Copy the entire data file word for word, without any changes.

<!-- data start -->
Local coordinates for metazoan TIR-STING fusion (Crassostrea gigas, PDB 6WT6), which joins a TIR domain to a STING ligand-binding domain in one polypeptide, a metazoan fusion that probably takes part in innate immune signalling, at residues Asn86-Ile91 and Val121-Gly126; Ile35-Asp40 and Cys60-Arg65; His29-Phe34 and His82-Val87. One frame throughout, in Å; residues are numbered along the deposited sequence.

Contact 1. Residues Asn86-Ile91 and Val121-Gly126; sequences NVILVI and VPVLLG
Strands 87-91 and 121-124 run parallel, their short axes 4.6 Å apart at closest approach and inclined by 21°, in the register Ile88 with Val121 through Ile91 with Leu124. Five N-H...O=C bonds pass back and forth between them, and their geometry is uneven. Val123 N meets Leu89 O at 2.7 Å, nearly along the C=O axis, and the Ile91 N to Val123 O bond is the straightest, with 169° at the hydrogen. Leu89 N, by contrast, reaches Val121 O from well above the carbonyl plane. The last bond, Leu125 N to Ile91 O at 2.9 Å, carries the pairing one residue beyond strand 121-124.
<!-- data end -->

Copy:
Local coordinates for metazoan TIR-STING fusion (Crassostrea gigas, PDB 6WT6), which joins a TIR domain to a STING ligand-binding domain in one polypeptide, a metazoan fusion that probably takes part in innate immune signalling, at residues Asn86-Ile91 and Val121-Gly126; Ile35-Asp40 and Cys60-Arg65; His29-Phe34 and His82-Val87. One frame throughout, in Å; residues are numbered along the deposited sequence.

Contact 1. Residues Asn86-Ile91 and Val121-Gly126; sequences NVILVI and VPVLLG
Strands 87-91 and 121-124 run parallel, their short axes 4.6 Å apart at closest approach and inclined by 21°, in the register Ile88 with Val121 through Ile91 with Leu124. Five N-H...O=C bonds pass back and forth between them, and their geometry is uneven. Val123 N meets Leu89 O at 2.7 Å, nearly along the C=O axis, and the Ile91 N to Val123 O bond is the straightest, with 169° at the hydrogen. Leu89 N, by contrast, reaches Val121 O from well above the carbonyl plane. The last bond, Leu125 N to Ile91 O at 2.9 Å, carries the pairing one residue beyond strand 121-124.